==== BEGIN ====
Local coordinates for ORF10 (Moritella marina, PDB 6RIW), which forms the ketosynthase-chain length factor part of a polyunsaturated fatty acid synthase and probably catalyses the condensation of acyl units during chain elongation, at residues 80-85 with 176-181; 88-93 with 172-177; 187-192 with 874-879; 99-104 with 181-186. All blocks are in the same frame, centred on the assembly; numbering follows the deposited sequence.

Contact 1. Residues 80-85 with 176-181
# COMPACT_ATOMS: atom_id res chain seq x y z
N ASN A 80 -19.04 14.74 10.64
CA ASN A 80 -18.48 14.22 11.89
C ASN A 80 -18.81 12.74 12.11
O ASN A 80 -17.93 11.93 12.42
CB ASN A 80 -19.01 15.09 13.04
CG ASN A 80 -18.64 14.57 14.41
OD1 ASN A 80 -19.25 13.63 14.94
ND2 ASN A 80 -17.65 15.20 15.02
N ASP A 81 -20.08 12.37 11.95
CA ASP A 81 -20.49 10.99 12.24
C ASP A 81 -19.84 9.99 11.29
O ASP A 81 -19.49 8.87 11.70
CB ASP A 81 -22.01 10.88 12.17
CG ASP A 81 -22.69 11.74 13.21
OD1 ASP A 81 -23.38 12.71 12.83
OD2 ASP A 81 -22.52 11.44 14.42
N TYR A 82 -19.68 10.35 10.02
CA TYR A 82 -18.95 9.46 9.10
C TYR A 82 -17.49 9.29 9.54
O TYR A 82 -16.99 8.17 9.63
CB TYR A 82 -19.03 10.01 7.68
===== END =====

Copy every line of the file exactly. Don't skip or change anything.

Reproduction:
Local coordinates for ORF10 (Moritella marina, PDB 6RIW), which forms the ketosynthase-chain length factor part of a polyunsaturated fatty acid synthase and probably catalyses the condensation of acyl units during chain elongation, at residues 80-85 with 176-181; 88-93 with 172-177; 187-192 with 874-879; 99-104 with 181-186. All blocks are in the same frame, centred on the assembly; numbering follows the deposited sequence.

Contact 1. Residues 80-85 with 176-181
# COMPACT_ATOMS: atom_id res chain seq x y z
N ASN A 80 -19.04 14.74 10.64
CA ASN A 80 -18.48 14.22 11.89
C ASN A 80 -18.81 12.74 12.11
O ASN A 80 -17.93 11.93 12.42
CB ASN A 80 -19.01 15.09 13.04
CG ASN A 80 -18.64 14.57 14.41
OD1 ASN A 80 -19.25 13.63 14.94
ND2 ASN A 80 -17.65 15.20 15.02
N ASP A 81 -20.08 12.37 11.95
CA ASP A 81 -20.49 10.99 12.24
C ASP A 81 -19.84 9.99 11.29
O ASP A 81 -19.49 8.87 11.70
CB ASP A 81 -22.01 10.88 12.17
CG ASP A 81 -22.69 11.74 13.21
OD1 ASP A 81 -23.38 12.71 12.83
OD2 ASP A 81 -22.52 11.44 14.42
N TYR A 82 -19.68 10.35 10.02
CA TYR A 82 -18.95 9.46 9.10
C TYR A 82 -17.49 9.29 9.54
O TYR A 82 -16.99 8.17 9.63
CB TYR A 82 -19.03 10.01 7.68